The songstress clears her husky throat and dons
her lioness outfit. Pride of the pride
she was, back in the day, she muses
and begins her song.
The yarn commences
in the 70s, when charabancs would ply
the bumpy B-roads of West England, chock full
of OAPs. The coach party blasts westwards down
the recently installed M4; does Avebury; stops
off in Bath; hurtles through nondescript market towns,
shaking the tower of the County Hall
and war memorial; barrels through Cheddar Gorge
and parks off for a stroll around the flowery groves
of Heaven’s Gate, the grass strewn with the corpses
of the multicolored rhododendron blossom,
turning to sepia in their various states of sweet
decay. The bus speeds past the Pheasant and the Hart,
the Cat and Fiddle, and The Lamb and Flag–the Plough–
and turns off up into the car park of the White
Horse Inn; a squad car, siren blaring, rushing off
in the opposite direction after a bank-
robber, the flat-capped cops flicking their cigarette
ash nonchalantly out the rolled-down windows,
as pollen-laden early summer air blows through.
The Chancellor strides in, decked out in all the full
regalia of a coachman; smiles, picks up the mike,
and gazes into the songstress’s pale eyes
and moon-shaped face; their voices melting together
in mellifluous duet.
The coach has crisscrossed
Salisbury Plain, sweeping past standing stones, and mud
and Chieftan tanks, and tall cathedral spire, to stop
off at the pub for bladders to be relieved
and ploughman’s lunch washed down with pints of Watney’s ale,
as driver and his mate sit on the barrels out back,
nursing a crafty half between puffs on their Silk Cut
fags and dirty jokes. One more round for the road.
The theme-park lioness enjoys a leisurely
post-prandial yawn, wondering why aristos have such
a fondness for big cats and put them on their flags
and monuments, their forecourts and front-door knockers,
and even on the bonnets of their fancy cars.
‘Think I’ll nip out and grab myself some lunch,’ she thinks,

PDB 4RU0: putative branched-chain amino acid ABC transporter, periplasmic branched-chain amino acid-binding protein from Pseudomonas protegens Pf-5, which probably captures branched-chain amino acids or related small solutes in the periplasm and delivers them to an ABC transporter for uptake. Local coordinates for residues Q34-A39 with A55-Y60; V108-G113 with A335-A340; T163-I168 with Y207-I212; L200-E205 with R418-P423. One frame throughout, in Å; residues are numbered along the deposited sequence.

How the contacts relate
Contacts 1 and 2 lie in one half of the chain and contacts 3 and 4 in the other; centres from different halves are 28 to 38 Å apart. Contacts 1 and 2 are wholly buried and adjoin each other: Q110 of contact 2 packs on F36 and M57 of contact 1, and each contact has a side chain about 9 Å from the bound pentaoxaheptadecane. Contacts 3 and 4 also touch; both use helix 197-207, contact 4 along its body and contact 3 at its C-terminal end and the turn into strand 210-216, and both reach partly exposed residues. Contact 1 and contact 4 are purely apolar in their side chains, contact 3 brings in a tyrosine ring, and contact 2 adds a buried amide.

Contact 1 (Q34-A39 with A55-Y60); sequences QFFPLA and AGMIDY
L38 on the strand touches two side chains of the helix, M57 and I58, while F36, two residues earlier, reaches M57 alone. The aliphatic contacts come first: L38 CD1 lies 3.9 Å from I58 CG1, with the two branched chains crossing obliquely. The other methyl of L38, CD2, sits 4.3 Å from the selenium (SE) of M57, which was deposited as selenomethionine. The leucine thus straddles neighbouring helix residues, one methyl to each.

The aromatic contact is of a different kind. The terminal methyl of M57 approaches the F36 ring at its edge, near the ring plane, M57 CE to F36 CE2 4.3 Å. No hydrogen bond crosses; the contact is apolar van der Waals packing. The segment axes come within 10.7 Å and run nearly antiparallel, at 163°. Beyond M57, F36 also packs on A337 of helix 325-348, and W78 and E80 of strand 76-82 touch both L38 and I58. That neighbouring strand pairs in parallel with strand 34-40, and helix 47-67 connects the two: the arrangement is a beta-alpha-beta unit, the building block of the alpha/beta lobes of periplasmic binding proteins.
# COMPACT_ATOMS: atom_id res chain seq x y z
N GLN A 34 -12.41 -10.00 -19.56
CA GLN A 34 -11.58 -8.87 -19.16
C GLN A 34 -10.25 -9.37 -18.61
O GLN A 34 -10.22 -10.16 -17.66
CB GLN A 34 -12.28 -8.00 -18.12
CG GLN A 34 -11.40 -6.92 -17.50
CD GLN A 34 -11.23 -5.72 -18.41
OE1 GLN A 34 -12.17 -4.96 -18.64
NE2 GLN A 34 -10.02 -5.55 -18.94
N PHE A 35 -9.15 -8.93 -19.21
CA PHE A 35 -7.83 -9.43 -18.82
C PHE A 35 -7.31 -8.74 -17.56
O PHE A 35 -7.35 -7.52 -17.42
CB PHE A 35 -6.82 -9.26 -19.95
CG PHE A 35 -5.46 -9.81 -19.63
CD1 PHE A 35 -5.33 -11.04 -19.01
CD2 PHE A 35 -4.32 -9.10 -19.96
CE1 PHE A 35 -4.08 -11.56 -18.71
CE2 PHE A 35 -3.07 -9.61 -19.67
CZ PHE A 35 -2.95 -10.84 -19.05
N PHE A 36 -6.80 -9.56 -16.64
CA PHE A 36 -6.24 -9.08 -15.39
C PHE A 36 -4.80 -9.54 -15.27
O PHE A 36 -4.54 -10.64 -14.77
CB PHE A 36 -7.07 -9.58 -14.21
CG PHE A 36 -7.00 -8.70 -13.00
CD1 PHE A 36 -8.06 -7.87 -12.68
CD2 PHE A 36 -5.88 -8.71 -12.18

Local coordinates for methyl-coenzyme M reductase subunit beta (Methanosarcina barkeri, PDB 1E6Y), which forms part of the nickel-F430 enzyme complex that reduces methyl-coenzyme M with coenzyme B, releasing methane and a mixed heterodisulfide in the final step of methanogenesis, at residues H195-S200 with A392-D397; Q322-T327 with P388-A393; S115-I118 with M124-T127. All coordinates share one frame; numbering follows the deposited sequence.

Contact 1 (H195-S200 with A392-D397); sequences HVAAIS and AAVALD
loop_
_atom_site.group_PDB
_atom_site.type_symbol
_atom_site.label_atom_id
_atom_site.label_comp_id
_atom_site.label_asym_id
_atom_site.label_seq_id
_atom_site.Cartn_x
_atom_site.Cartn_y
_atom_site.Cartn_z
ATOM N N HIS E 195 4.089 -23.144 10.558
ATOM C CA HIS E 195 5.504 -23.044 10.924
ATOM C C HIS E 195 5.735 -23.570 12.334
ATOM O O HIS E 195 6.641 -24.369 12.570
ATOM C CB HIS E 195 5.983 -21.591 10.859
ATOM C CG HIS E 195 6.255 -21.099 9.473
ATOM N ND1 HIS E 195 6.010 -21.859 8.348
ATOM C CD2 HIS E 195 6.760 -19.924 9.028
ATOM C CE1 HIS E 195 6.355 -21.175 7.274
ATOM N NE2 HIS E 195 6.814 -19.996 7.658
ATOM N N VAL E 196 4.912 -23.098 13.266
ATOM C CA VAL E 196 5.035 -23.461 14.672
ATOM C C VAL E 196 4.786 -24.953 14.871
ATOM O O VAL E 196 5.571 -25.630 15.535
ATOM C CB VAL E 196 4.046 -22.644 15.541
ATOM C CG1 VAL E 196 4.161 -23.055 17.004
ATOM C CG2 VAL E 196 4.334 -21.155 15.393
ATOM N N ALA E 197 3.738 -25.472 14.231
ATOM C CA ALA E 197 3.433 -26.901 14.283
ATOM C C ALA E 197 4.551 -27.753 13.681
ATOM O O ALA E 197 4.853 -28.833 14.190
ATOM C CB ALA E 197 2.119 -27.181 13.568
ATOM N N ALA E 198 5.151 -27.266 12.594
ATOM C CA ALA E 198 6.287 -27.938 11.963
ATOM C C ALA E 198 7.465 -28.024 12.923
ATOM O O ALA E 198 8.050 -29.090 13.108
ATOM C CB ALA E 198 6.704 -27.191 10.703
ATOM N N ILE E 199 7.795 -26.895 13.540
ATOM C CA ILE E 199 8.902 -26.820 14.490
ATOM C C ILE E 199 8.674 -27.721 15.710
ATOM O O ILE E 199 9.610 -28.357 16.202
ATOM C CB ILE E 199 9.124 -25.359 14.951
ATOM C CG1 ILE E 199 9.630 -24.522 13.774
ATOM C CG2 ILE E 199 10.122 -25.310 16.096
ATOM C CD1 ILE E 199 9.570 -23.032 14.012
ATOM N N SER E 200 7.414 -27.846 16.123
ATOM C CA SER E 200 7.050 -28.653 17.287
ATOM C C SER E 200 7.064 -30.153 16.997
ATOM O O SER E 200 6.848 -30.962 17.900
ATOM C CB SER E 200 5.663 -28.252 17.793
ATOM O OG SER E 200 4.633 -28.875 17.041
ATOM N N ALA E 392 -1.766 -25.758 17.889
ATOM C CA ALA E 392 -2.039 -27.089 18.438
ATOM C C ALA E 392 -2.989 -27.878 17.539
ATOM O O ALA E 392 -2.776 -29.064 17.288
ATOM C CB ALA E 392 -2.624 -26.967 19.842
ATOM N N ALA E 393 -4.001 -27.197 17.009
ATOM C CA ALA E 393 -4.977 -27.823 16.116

and bounds over the fence past docile park-keepers
to trot off down the local watering hole, puffed up
with pride for the great nation she is emblem of.
Fled from her stately homely faux safari-park,
the lioness feels curiously unhinged, missing
the chimps clambering over the Ford Cortina
estates, sun roofs and squeaking windscreen wipers
of the caravan of family cars that daily
wends its way through her familiar neck of the woods.
The routine ration of food furnished by wary
zoo staff is no more. No more hearing the roaring
of the kingly male-cats with their comely manes,
she suffers the strangeness and the isolation
of the open road; mourns her captivity
and moodily stretches her jaws. Lost & unleashed
she prowls resentfully among the vehicles,
clawing at high-walled coaches, tipping a moped
over with a terrible clatter, hauling
the odd packed lunch out through the soft top of a sports car.
Dissatisfied with this meager repast, the lioness
stalks round the backyard of the pub. The drivers
freeze in fright. Lioness roars, mauls the blue oily
uniform of the one who used to be a boxer,
before she’s scared off by a fire-extinguisher-
wielding landlord and his boozy mates and scarpers
off to cower shudderingly under the bins and skips.
The old dears doze off after downing roly-poly
pudding, soothed by the silky syrup and a couple
of tranks. ‘Sweetness from strength’ the slogan on the can
proclaims, a sentiment that is amplified each day
by plummy voices on the radio and the thump
of guns saluting monarchy and crushing
dissent at home and overseas. The pride of Empire
rears its mighty mane and lords it proudly over
the sorry remnants of its onetime realm.
The souls of Hazlett, Fox and Lamb look down
upon the scene and sigh, brandishing quills, scalpels,
and order papers to ward off the beast, now
startled by the panda cars, lights blazing, parked
on the zebra crossing where to a halt it screeched.
The vets and carnival barkers are after her
with giant nets to coax her back into her cage.
Unfanged the lioness lets out one last bored yawn.
This whole damned bloody country, she thinks, has gone
right down the drain and to the dogs, is rotten
to the core, and now is hoisted up, unsteady
and elderly, solely upon a set of shaky
staddlestones set in a groaning bog fought over
by parasites and strays. This mighty house she cowers
under in couchant attitude abased amidst
a bed of fleur de lys is tumbledown and fit
only for condemnation and the wrecking
ball, she thinks; as from somewhere inside the pub
she hears plucked from a harp a melancholy air.
The songstress and the chancellor bow and are wheeled
out back into the big wide world to claps and cheers
and the odd long-stemmed rose strewn in their path.
The whole hospital staff joins in the sing-along
before they leave the premises in separate blacked-out cars.
Shaken a little by the business with the lioness,
the tottering senior citizens are gently placed back
on the coach by their obliging drivers, talking
of how they’ll still be telling the story of this outing
to their little ones many a year from now. The coach
revs up, pulls out, and speeds off down the motorway
and all eventually is well.